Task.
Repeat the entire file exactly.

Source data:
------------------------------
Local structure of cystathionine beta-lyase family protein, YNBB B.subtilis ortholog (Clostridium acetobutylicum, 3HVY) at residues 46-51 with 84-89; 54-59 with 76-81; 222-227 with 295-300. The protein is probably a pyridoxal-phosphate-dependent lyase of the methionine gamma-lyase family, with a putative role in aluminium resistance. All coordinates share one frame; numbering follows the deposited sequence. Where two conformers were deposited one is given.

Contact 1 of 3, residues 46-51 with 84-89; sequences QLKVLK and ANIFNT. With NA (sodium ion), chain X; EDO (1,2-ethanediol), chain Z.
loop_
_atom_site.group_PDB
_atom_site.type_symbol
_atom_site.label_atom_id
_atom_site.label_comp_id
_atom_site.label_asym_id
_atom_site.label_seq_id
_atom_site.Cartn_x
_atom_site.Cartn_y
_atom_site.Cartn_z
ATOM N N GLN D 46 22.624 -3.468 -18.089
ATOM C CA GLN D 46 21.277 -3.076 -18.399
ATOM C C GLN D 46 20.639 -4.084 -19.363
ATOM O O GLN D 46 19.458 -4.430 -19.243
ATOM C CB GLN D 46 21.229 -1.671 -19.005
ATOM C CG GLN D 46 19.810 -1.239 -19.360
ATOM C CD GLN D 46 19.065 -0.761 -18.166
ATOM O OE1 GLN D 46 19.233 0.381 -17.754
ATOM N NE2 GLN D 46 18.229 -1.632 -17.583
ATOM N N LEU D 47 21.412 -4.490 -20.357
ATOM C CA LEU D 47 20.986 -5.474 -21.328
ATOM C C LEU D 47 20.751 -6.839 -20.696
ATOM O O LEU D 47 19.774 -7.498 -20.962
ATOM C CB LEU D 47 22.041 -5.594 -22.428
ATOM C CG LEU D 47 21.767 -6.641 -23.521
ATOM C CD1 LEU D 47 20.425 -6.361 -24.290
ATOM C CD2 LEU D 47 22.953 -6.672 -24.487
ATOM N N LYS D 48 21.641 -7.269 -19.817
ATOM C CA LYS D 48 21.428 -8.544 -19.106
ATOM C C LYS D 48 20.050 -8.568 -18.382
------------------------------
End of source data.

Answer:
Local structure of cystathionine beta-lyase family protein, YNBB B.subtilis ortholog (Clostridium acetobutylicum, 3HVY) at residues 46-51 with 84-89; 54-59 with 76-81; 222-227 with 295-300. The protein is probably a pyridoxal-phosphate-dependent lyase of the methionine gamma-lyase family, with a putative role in aluminium resistance. All coordinates share one frame; numbering follows the deposited sequence. Where two conformers were deposited one is given.

Contact 1 of 3, residues 46-51 with 84-89; sequences QLKVLK and ANIFNT. With NA (sodium ion), chain X; EDO (1,2-ethanediol), chain Z.
loop_
_atom_site.group_PDB
_atom_site.type_symbol
_atom_site.label_atom_id
_atom_site.label_comp_id
_atom_site.label_asym_id
_atom_site.label_seq_id
_atom_site.Cartn_x
_atom_site.Cartn_y
_atom_site.Cartn_z
ATOM N N GLN D 46 22.624 -3.468 -18.089
ATOM C CA GLN D 46 21.277 -3.076 -18.399
ATOM C C GLN D 46 20.639 -4.084 -19.363
ATOM O O GLN D 46 19.458 -4.430 -19.243
ATOM C CB GLN D 46 21.229 -1.671 -19.005
ATOM C CG GLN D 46 19.810 -1.239 -19.360
ATOM C CD GLN D 46 19.065 -0.761 -18.166
ATOM O OE1 GLN D 46 19.233 0.381 -17.754
ATOM N NE2 GLN D 46 18.229 -1.632 -17.583
ATOM N N LEU D 47 21.412 -4.490 -20.357
ATOM C CA LEU D 47 20.986 -5.474 -21.328
ATOM C C LEU D 47 20.751 -6.839 -20.696
ATOM O O LEU D 47 19.774 -7.498 -20.962
ATOM C CB LEU D 47 22.041 -5.594 -22.428
ATOM C CG LEU D 47 21.767 -6.641 -23.521
ATOM C CD1 LEU D 47 20.425 -6.361 -24.290
ATOM C CD2 LEU D 47 22.953 -6.672 -24.487
ATOM N N LYS D 48 21.641 -7.269 -19.817
ATOM C CA LYS D 48 21.428 -8.544 -19.106
ATOM C C LYS D 48 20.050 -8.568 -18.382